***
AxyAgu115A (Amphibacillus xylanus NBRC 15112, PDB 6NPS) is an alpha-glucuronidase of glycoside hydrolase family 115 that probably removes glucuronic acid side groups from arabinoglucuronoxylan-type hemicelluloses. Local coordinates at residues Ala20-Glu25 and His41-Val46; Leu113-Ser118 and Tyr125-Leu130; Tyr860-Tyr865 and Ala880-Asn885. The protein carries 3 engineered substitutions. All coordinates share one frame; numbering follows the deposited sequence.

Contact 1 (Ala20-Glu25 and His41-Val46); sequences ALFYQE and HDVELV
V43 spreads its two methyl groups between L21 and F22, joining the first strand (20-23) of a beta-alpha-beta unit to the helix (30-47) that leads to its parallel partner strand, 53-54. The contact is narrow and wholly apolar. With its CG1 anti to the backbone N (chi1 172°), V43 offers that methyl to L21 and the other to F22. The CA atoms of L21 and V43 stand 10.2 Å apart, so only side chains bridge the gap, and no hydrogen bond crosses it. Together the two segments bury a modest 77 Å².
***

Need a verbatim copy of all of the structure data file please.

AxyAgu115A (Amphibacillus xylanus NBRC 15112, PDB 6NPS) is an alpha-glucuronidase of glycoside hydrolase family 115 that probably removes glucuronic acid side groups from arabinoglucuronoxylan-type hemicelluloses. Local coordinates at residues Ala20-Glu25 and His41-Val46; Leu113-Ser118 and Tyr125-Leu130; Tyr860-Tyr865 and Ala880-Asn885. The protein carries 3 engineered substitutions. All coordinates share one frame; numbering follows the deposited sequence.

Contact 1 (Ala20-Glu25 and His41-Val46); sequences ALFYQE and HDVELV
V43 spreads its two methyl groups between L21 and F22, joining the first strand (20-23) of a beta-alpha-beta unit to the helix (30-47) that leads to its parallel partner strand, 53-54. The contact is narrow and wholly apolar. With its CG1 anti to the backbone N (chi1 172°), V43 offers that methyl to L21 and the other to F22. The CA atoms of L21 and V43 stand 10.2 Å apart, so only side chains bridge the gap, and no hydrogen bond crosses it. Together the two segments bury a modest 77 Å².